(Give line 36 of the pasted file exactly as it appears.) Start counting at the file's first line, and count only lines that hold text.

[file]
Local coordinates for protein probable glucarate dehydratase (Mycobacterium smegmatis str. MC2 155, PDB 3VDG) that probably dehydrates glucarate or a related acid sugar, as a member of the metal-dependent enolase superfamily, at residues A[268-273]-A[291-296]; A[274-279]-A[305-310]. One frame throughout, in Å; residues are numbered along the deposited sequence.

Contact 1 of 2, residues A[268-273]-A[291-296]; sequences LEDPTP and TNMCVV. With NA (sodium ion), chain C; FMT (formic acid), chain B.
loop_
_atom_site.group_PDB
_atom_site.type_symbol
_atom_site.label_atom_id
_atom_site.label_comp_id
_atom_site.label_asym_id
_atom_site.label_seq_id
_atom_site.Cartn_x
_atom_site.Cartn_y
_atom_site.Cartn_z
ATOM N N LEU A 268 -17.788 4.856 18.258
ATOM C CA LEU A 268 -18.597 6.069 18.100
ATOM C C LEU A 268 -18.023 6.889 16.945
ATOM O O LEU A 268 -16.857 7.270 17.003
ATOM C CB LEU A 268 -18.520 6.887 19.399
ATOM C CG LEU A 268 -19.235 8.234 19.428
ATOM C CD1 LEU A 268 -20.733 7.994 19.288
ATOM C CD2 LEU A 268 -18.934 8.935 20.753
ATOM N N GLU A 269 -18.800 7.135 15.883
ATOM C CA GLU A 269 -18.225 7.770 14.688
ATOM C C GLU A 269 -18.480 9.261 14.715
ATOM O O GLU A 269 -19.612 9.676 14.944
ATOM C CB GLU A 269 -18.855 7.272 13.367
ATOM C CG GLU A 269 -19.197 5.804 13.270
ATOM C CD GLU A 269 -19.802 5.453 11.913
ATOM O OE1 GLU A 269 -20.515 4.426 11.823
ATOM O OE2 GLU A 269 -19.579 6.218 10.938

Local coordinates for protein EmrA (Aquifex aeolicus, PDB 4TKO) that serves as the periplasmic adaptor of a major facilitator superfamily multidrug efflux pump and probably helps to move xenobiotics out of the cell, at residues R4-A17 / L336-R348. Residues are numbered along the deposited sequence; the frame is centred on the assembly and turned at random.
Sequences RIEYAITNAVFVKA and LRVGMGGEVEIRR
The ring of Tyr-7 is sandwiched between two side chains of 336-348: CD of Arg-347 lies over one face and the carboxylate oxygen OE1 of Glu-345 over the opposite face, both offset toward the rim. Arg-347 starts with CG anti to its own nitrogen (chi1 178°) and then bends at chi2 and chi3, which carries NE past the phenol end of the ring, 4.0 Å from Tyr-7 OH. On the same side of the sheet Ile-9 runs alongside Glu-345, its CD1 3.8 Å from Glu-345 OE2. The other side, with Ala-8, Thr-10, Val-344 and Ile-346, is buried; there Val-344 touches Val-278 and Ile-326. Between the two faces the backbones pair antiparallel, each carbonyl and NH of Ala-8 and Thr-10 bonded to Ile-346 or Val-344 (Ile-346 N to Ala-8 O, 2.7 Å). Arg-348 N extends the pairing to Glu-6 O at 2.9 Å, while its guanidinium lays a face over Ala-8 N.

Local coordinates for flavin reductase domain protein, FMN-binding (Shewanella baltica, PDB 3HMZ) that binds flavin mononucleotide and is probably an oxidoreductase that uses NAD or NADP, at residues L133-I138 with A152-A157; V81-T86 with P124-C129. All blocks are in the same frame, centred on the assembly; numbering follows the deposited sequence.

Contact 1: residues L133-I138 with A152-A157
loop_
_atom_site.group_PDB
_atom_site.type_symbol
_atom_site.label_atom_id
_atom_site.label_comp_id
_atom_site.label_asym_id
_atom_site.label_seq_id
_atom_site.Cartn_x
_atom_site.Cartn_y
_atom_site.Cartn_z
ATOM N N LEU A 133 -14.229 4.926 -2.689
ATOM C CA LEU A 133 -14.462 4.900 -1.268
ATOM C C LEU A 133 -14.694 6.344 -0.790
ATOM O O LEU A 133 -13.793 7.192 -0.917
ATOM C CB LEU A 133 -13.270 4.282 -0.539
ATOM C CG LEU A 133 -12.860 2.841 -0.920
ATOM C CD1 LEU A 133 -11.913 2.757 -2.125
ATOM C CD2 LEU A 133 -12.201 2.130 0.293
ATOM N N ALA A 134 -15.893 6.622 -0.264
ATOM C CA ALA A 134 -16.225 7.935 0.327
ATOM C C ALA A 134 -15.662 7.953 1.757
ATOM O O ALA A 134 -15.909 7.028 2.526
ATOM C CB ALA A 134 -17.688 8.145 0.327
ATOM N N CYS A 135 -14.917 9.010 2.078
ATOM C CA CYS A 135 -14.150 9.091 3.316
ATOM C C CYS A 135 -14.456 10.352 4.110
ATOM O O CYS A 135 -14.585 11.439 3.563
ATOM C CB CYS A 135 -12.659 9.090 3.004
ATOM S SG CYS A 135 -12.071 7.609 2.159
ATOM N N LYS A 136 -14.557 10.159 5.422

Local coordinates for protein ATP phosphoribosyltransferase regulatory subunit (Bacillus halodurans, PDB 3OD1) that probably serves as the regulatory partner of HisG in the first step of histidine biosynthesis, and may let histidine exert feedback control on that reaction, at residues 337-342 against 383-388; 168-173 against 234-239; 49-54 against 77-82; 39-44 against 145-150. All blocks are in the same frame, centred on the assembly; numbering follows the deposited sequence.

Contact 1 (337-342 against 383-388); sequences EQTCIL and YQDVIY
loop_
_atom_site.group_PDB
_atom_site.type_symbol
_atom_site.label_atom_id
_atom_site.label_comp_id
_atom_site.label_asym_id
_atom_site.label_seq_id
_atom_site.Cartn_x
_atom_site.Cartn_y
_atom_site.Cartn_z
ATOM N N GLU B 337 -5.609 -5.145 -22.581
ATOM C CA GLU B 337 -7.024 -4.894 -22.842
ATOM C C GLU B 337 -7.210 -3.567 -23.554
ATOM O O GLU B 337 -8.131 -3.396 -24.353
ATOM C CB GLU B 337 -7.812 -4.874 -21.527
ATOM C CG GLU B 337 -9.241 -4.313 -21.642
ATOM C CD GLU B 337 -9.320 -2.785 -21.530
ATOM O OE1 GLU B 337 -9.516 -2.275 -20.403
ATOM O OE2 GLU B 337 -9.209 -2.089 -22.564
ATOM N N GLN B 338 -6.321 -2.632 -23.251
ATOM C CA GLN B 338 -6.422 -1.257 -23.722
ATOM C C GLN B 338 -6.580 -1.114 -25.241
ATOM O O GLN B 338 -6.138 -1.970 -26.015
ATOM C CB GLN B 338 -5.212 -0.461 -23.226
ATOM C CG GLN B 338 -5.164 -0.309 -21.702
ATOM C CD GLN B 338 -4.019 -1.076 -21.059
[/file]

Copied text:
_atom_site.group_PDB